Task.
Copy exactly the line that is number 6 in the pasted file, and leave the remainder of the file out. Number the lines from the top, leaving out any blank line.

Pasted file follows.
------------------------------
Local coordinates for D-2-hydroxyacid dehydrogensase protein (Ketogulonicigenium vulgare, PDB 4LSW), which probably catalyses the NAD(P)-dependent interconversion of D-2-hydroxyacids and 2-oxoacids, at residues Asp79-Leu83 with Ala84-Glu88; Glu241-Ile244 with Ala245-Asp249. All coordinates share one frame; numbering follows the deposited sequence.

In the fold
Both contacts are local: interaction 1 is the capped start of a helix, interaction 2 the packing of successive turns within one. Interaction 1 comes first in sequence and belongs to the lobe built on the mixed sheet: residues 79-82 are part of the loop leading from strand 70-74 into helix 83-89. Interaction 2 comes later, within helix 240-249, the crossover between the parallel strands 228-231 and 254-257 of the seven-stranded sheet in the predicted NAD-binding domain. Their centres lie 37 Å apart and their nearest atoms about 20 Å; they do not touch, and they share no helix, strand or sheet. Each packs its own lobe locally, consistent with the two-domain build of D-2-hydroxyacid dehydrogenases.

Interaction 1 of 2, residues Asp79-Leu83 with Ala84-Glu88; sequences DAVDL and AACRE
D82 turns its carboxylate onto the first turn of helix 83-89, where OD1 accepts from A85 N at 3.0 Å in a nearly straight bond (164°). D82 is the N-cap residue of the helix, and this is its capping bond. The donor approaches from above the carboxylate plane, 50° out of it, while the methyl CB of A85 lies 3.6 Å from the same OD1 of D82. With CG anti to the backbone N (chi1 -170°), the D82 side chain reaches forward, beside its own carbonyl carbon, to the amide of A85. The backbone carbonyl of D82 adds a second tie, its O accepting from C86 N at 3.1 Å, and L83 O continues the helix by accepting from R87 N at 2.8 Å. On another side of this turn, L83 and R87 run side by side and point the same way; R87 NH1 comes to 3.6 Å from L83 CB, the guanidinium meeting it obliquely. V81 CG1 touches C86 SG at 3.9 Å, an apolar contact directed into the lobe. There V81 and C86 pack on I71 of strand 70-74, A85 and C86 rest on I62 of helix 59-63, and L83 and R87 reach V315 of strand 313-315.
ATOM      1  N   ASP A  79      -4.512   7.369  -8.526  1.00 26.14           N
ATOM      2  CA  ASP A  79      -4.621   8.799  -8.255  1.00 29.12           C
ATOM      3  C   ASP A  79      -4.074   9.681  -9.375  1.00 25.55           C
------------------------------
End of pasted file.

ATOM      1  N   ASP A  79      -4.512   7.369  -8.526  1.00 26.14           N